The next morning, we packed up our stuff, checked out of our lovely room, and got in a bus towards Bako National Park. We rode for about an hour on a pretty comfy AC bus, but our luck was about to end. No point dwelling on what we should have done, but bottom line is, our plan fell to pieces as we were informed some international students were at the Park occupying all of its beds, and leaving no room for us to spend the night. It was already 1pm or so, so making a day trip was not an option either, so we admitted our defeat and quickly climbed back into the same bus and headed back into town. By the time we returned to the hostel, our private room was taken, and we were back on the dorm room, with the AC fixed.

With an extra day on our hands, we rented bicycles and set towards the opposite side of the river, to visit the cat museum. Kuching means cat, so it is only fair for them to have a whole museum dedicated to these wonderful creatures. The place was as bizarre as it sounds, and we laughed like children at some of the expositions. Some of the pictures broke my heart or brought tears to my eyes by being so incredibly cute, and one wall featured cat records, as funny and ridiculous as can be. The only complaint would be that they don’t keep live cats to pet, as that would make the place perfect. The ride back was long and hot, but nice regardless.

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We slept deeply and got up very early the following day, to take the first bus to Bako and make the most out of the day. The boat ride was speedy and we arrived at low tide, which meant taking our shoes off and going ankle deep into the water and towards the beach. We checked their maps to decide what route to take, and decided upon a loop around the jungle, that featured four different types of vegetation. We also opted for a side track to a nice beach, where a proboscis colony was meant to be located.

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Shortly after starting our walk, we were making our way across a bridge, while looking at the mud-skippers and some crabs, when a loud noise startled us. Something big had dropped on top of a nearby corrugated iron rooftop, making it creak and scream. Through the trees I spotted a familiar big belly: a proboscis. We went back down the path and chose a side road that would take us closer to the building, to find a colony of bachelors (young males) playing around, making noise and being hilarious with their big noses and funny body shapes.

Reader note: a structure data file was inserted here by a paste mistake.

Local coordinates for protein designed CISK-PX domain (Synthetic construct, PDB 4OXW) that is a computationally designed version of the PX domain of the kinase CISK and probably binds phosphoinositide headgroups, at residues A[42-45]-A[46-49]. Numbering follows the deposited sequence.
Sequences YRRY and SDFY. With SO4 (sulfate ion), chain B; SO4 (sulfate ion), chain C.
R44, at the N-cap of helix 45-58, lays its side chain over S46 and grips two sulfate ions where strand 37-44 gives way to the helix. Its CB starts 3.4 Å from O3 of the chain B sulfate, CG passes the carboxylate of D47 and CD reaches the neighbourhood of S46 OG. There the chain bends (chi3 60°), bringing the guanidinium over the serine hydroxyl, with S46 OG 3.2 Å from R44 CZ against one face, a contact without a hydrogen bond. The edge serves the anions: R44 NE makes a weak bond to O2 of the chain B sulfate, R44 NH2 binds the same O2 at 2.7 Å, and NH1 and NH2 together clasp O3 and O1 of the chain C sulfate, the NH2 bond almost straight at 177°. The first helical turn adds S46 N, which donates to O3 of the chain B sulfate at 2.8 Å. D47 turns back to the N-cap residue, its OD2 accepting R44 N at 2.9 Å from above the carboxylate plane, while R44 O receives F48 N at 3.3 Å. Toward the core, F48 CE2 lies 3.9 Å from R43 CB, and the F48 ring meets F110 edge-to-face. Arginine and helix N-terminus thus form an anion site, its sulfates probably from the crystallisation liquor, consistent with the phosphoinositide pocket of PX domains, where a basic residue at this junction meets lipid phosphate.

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We headed back towards the track, stopping multiple times to take pictures and admire the landscape. Close to the bridge, the salt water seemed to have claimed a bunch of trees, leaving their pale corpses standing as trophies. We soon reached the first side track we wanted to follow. The day was growing hotter, and we were already sweating profusely. After months of travelling, I am no longer in great physical shape, and this trekking only reminded me of that. Luckily the body is smart, and soon realized it needed to conserve fluids if we were to make it out of the jungle, and after an hour or so, we both felt a lot better. It consoled me to watch other people drenched in sweat, as I was not the only one in that situation. The beach was gorgeous, surrounded by deep forest, but there was no sign of any monkeys around. We turned around and went back through the rough track, skipping up and down through tree roots. We did spot a lost monkey on our way back, but did not get a clear shot of him.